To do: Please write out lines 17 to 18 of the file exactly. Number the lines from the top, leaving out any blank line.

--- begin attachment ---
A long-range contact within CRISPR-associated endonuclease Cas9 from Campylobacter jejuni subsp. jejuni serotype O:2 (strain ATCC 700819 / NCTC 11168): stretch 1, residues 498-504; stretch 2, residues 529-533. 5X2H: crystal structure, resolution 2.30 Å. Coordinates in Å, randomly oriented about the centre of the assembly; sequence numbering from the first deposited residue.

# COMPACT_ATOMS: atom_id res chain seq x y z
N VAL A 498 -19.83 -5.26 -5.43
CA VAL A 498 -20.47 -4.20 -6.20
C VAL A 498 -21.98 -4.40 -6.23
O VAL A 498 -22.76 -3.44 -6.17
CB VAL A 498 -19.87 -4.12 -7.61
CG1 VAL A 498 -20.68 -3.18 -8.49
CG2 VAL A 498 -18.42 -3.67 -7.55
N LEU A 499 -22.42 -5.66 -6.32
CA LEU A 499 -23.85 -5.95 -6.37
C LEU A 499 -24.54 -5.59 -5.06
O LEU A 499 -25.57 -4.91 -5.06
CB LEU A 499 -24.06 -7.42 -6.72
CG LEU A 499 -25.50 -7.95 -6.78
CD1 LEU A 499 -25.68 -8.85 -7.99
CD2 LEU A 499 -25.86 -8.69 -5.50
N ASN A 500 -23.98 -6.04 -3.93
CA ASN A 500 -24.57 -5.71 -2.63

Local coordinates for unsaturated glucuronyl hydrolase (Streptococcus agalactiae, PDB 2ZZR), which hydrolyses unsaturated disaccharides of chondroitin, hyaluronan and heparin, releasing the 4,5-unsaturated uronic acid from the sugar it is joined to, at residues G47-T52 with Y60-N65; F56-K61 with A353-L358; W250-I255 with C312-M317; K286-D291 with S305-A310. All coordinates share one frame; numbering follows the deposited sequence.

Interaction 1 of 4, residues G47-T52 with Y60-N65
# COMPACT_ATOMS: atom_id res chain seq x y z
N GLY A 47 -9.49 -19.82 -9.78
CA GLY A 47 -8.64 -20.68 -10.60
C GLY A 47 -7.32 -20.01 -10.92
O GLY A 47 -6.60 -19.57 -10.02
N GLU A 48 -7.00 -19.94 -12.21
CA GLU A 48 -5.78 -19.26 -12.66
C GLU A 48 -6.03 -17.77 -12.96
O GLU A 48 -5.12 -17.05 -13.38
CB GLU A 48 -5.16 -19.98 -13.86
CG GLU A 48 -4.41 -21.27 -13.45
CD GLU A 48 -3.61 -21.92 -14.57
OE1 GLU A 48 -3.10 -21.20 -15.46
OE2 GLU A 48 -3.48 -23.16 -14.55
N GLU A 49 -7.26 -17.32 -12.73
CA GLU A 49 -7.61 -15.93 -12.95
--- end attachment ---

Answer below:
CD2 LEU A 499 -25.86 -8.69 -5.50
N ASN A 500 -23.98 -6.04 -3.93